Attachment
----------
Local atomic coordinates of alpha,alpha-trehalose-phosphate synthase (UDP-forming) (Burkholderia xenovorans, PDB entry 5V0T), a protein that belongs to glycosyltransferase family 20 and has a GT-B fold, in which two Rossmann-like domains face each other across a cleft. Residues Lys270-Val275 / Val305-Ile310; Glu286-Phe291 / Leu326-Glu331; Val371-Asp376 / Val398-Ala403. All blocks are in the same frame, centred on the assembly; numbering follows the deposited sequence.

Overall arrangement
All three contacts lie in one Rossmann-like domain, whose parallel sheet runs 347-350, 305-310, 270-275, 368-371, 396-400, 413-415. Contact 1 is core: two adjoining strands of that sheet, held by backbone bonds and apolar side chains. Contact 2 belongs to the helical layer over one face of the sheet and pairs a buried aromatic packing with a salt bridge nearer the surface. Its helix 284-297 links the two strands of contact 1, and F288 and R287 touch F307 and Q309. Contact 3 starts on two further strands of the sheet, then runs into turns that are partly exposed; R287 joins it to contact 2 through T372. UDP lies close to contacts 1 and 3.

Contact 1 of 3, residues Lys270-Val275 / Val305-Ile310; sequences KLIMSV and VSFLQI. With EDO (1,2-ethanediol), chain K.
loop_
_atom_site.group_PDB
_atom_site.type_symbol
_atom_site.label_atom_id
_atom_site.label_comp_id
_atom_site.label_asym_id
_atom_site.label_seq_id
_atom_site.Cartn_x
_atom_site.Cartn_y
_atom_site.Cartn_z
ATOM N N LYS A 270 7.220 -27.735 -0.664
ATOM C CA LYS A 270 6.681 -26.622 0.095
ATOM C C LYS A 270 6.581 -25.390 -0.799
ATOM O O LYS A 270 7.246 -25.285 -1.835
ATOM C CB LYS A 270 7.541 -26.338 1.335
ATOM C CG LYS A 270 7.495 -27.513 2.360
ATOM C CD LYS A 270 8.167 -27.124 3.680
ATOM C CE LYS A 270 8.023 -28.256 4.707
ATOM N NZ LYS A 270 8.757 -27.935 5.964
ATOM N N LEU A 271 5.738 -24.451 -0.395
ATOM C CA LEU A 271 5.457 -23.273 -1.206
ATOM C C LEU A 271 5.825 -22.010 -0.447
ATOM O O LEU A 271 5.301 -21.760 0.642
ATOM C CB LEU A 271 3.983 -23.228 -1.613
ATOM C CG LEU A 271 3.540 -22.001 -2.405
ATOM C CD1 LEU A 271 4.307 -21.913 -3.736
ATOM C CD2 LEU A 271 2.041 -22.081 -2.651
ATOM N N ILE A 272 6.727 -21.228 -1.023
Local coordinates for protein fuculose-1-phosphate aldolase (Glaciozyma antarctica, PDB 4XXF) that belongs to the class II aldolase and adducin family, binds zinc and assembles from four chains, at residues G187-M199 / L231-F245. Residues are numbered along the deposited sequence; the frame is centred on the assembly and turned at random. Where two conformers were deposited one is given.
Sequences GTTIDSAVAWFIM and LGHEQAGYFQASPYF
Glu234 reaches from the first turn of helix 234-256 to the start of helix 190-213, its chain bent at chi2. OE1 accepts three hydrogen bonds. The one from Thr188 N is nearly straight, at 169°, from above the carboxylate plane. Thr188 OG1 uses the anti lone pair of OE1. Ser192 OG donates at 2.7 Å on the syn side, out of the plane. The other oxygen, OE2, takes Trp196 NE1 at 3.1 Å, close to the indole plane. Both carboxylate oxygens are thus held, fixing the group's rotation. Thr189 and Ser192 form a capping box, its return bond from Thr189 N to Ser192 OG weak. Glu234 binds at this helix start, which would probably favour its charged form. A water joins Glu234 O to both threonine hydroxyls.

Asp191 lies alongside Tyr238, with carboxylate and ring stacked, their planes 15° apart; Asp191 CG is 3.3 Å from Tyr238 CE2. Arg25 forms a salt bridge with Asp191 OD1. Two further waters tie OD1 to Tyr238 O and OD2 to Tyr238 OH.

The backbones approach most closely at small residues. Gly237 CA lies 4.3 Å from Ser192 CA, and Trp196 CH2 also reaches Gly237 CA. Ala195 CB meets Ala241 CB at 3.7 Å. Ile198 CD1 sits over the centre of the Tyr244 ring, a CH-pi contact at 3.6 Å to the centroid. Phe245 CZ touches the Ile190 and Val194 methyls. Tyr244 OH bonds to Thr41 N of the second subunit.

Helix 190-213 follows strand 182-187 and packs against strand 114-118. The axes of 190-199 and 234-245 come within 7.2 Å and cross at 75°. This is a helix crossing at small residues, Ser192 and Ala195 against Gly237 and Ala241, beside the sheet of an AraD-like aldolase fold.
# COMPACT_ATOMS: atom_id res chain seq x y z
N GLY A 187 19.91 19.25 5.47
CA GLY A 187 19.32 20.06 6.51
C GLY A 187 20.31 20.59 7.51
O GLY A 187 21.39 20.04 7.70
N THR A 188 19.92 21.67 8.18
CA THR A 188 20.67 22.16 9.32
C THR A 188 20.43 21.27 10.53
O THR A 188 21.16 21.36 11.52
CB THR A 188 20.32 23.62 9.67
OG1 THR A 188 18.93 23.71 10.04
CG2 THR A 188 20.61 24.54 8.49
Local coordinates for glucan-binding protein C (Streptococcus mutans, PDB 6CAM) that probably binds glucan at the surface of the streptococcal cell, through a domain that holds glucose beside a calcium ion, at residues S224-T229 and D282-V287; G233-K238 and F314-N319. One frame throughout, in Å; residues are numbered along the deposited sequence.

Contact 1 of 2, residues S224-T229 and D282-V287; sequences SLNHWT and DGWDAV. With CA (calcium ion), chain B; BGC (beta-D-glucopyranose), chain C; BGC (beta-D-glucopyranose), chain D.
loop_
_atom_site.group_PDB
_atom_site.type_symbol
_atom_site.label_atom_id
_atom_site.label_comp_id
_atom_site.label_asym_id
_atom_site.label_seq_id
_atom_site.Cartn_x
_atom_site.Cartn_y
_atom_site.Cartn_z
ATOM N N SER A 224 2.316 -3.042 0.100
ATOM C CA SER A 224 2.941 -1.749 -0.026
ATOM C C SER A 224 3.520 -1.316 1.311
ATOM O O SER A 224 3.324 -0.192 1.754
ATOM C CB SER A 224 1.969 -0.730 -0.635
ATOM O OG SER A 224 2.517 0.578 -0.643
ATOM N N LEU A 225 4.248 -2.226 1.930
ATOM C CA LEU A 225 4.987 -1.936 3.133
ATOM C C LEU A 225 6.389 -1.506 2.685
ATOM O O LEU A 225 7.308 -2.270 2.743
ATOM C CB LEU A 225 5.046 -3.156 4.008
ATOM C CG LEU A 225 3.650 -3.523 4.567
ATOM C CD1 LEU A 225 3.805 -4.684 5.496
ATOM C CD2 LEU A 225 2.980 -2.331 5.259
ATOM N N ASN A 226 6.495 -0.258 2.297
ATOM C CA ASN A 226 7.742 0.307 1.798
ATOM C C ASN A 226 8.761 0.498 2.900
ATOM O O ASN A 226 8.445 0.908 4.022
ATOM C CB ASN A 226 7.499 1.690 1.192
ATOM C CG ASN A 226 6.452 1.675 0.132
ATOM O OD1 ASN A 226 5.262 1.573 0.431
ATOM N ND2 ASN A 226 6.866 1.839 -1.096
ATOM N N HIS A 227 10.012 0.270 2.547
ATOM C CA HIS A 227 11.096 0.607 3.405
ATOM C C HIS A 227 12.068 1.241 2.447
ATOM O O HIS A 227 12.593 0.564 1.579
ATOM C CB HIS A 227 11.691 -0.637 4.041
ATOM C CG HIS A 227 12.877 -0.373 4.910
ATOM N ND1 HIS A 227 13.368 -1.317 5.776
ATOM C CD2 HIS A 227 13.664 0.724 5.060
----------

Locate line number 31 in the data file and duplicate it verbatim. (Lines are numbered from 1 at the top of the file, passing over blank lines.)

ATOM C CD2 LEU A 271 2.041 -22.081 -2.651